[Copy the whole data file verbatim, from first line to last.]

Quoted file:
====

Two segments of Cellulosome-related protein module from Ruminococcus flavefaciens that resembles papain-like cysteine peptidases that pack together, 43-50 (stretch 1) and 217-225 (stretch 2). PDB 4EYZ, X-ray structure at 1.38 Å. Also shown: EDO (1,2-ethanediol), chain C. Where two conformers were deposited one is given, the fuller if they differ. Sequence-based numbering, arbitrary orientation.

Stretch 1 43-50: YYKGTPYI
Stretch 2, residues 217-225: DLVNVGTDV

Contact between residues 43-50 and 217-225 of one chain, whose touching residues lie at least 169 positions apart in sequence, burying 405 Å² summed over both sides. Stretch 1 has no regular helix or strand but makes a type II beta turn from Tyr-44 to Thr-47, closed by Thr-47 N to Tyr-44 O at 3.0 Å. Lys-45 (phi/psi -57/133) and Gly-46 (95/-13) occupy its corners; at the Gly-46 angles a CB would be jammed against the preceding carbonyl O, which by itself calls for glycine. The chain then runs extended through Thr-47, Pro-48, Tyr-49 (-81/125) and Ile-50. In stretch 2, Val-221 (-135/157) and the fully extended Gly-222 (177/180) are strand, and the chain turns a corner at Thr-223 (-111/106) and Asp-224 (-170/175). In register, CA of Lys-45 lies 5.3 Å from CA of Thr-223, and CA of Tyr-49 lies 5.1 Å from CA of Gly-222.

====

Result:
Two segments of Cellulosome-related protein module from Ruminococcus flavefaciens that resembles papain-like cysteine peptidases that pack together, 43-50 (stretch 1) and 217-225 (stretch 2). PDB 4EYZ, X-ray structure at 1.38 Å. Also shown: EDO (1,2-ethanediol), chain C. Where two conformers were deposited one is given, the fuller if they differ. Sequence-based numbering, arbitrary orientation.

Stretch 1 43-50: YYKGTPYI
Stretch 2, residues 217-225: DLVNVGTDV

Contact between residues 43-50 and 217-225 of one chain, whose touching residues lie at least 169 positions apart in sequence, burying 405 Å² summed over both sides. Stretch 1 has no regular helix or strand but makes a type II beta turn from Tyr-44 to Thr-47, closed by Thr-47 N to Tyr-44 O at 3.0 Å. Lys-45 (phi/psi -57/133) and Gly-46 (95/-13) occupy its corners; at the Gly-46 angles a CB would be jammed against the preceding carbonyl O, which by itself calls for glycine. The chain then runs extended through Thr-47, Pro-48, Tyr-49 (-81/125) and Ile-50. In stretch 2, Val-221 (-135/157) and the fully extended Gly-222 (177/180) are strand, and the chain turns a corner at Thr-223 (-111/106) and Asp-224 (-170/175). In register, CA of Lys-45 lies 5.3 Å from CA of Thr-223, and CA of Tyr-49 lies 5.1 Å from CA of Gly-222.